How to Confidently Prevent Phishing Attacks & Social Engineering Fraud

Ann Davidson, Vice President of Risk Consulting

Google defines social engineering as “the use of deception to manipulate individuals into divulging confidential or personal information that may be used for fraudulent purposes.”

Online scams and phishing attempts are by far the most common ways in which fraudsters attempt to perform social engineering on your consumers to steal their information. And these attacks are getting more and more sophisticated in their delivery.

Case in point: Recent reports have surfaced where scammers are contacting consumers as the Social Security Administration to trick them into giving up their personal information, which would then be used to perform identity fraud or synthetic identity theft.

This stuff is no joke, and it only continues to get worse! In fact, 2018 is likely going to see one heck of an uplift in the amount and severity of these attacks, majorly due to these key factors:

1. More exposed records: 145.5 million U.S. records were exposed last year from the Equifax data breach alone. With that and other breaches taking place in 2017 (like Deloitte and Sonic Foods) you are looking at a consumer base that is at high risk for identity theft and fraud exposure this year.

2. More sophisticated processes: The tools and processes used by criminals to perform these attacks are evolving and becoming more sophisticated in an effort to fall under the radar and have more success in their attempts. In fact, more and more fraudsters are treating these crimes like a business with hired employees and standardized processes. 

Click to Tweet: Due to recent #databreach attacks like #Equifax and #WannaCry, #identitytheft and #fraud is expected to rise among #consumers. Take action now to learn what you can do to stay protected!

While these scam attempts will grow, your exposure to these attacks doesn’t have to! Here are steps you and your consumers can take to proactively protect against phishing & social engineering fraud attempts:

Social Engineering Fraud Prevention Business Checklist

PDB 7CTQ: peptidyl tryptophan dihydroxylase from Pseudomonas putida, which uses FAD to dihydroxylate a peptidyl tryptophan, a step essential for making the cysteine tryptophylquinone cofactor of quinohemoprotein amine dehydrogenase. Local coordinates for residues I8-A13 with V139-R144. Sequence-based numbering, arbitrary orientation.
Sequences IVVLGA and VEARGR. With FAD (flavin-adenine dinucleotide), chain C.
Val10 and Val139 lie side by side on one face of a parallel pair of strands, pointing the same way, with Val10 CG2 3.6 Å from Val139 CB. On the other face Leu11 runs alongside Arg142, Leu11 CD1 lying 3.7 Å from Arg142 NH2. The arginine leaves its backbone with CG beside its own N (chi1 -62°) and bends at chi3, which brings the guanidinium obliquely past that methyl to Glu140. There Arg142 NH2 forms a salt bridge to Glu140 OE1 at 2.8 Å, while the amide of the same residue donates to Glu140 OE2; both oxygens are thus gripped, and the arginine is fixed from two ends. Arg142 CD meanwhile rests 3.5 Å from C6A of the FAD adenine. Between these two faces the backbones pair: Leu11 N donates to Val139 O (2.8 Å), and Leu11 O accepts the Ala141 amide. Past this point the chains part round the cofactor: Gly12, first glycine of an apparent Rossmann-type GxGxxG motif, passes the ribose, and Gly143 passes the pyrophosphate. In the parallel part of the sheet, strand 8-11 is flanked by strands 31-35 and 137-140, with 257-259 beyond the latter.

• Monitor employees’ accounts to watch for any suspicious activity, especially those employees that have access to sensitive information
  • Educate employees about ongoing threats
  • Verify deposited checks clear before permitting a withdrawal or transfer
  • Establish a multi-level authentication process for financial transactions or account change requests not performed in person
  • Tell employees to never open or forward emails, links or attachments received from unknown source
  • Ask your employees to be wary of any prizes or offers made over the phone, email, or text especially those that offer to update, correct or solve a computer issue or problem
  • Encrypt private information prior to shredding or destroying documents or storage devices
  • Conduct tests to determine where system vulnerabilities exist and promptly address them
  • Monitor social media outlets to reduce the chance of sensitive information being posted
  • Educate staff & consumers about what to watch for to catch and prevent an attack
  • Inform consumers you'd NEVER request personal or financial information using outbound emails, texts or phone calls
  • Make education to consumers readily available:
    • Post an alert on your website with any recent news/updates/education
    • Post educational flyers around your branches
    • Add a message to your phone recordings about phishing scam prevention
    • Place an alert on your home banking page to:
      • Caution and educate consumers
      • Tell consumers to change their password if they suspect an attack
      • Ask consumers to let you know right away about any attack suspicions
  • Work with peers to help inform and protect one another from major scam threats
  • Develop proactive measures and reactive guidelines for handling a large-scale data breach

Social Engineering Fraud Prevention Consumer Checklist

  • Be cautious of any company you choose to engage in business with
  • Be cautious when asked to wire money
  • Review your account statements frequently
  • Consider giving only to established charities in the event of a disaster
  • Always conduct your own research if someone contacts you with low-risk, high-return investment opportunities
  • Be cautious when buying products online
  • Use strong password protection
  • Don’t respond, open any attachments or click on any links if a message looks suspicious or is from an unknown source - Even if the message threatens to close/suspend an account or says an account has been compromised
  • Be wary of emails, phone calls or text messages that request confidential or personally identifiable information, including:
    • Social Security Number
    • Birth date
    • Address
    • Account numbers
    • Login IDs
    • Password/passcodes/PINs
    • Card numbers
  • Report scam attempts to your financial institution(s)
  • Protect yourself from potential identity fraud with strong ID theft protection


If you take action NOW to proactively mitigate these fraud risks, you can protect your business and consumers from these coming attacks.

Consider how good you might look if you saved hundreds – or even hundreds of thousands – of your consumers from having to deal with identity theft or fraud. Now consider the alternative.

I know what I would do if I were you…

Watch the webinar "Sweetheart Scams, Phishing Attacks, and Member Fraud" to learn more about preventing these attacks.

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Content in the blog posts are the opinion and views of the writer, and don't necessarily reflect the opinions or views of Allied Solutions.

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